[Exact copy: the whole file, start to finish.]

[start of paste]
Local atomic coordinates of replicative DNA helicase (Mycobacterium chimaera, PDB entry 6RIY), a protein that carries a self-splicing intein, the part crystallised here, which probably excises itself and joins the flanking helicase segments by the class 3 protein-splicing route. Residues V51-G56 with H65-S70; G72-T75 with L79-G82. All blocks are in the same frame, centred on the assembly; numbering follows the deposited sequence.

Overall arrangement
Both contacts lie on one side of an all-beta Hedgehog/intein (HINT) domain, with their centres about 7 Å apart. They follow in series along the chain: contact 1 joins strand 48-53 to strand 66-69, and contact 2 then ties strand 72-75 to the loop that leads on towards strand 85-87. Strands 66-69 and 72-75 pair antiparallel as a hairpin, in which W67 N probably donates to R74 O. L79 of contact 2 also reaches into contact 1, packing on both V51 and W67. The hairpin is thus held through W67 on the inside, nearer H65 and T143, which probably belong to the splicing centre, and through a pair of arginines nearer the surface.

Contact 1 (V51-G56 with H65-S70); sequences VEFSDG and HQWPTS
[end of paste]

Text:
Local atomic coordinates of replicative DNA helicase (Mycobacterium chimaera, PDB entry 6RIY), a protein that carries a self-splicing intein, the part crystallised here, which probably excises itself and joins the flanking helicase segments by the class 3 protein-splicing route. Residues V51-G56 with H65-S70; G72-T75 with L79-G82. All blocks are in the same frame, centred on the assembly; numbering follows the deposited sequence.

Overall arrangement
Both contacts lie on one side of an all-beta Hedgehog/intein (HINT) domain, with their centres about 7 Å apart. They follow in series along the chain: contact 1 joins strand 48-53 to strand 66-69, and contact 2 then ties strand 72-75 to the loop that leads on towards strand 85-87. Strands 66-69 and 72-75 pair antiparallel as a hairpin, in which W67 N probably donates to R74 O. L79 of contact 2 also reaches into contact 1, packing on both V51 and W67. The hairpin is thus held through W67 on the inside, nearer H65 and T143, which probably belong to the splicing centre, and through a pair of arginines nearer the surface.

Contact 1 (V51-G56 with H65-S70); sequences VEFSDG and HQWPTS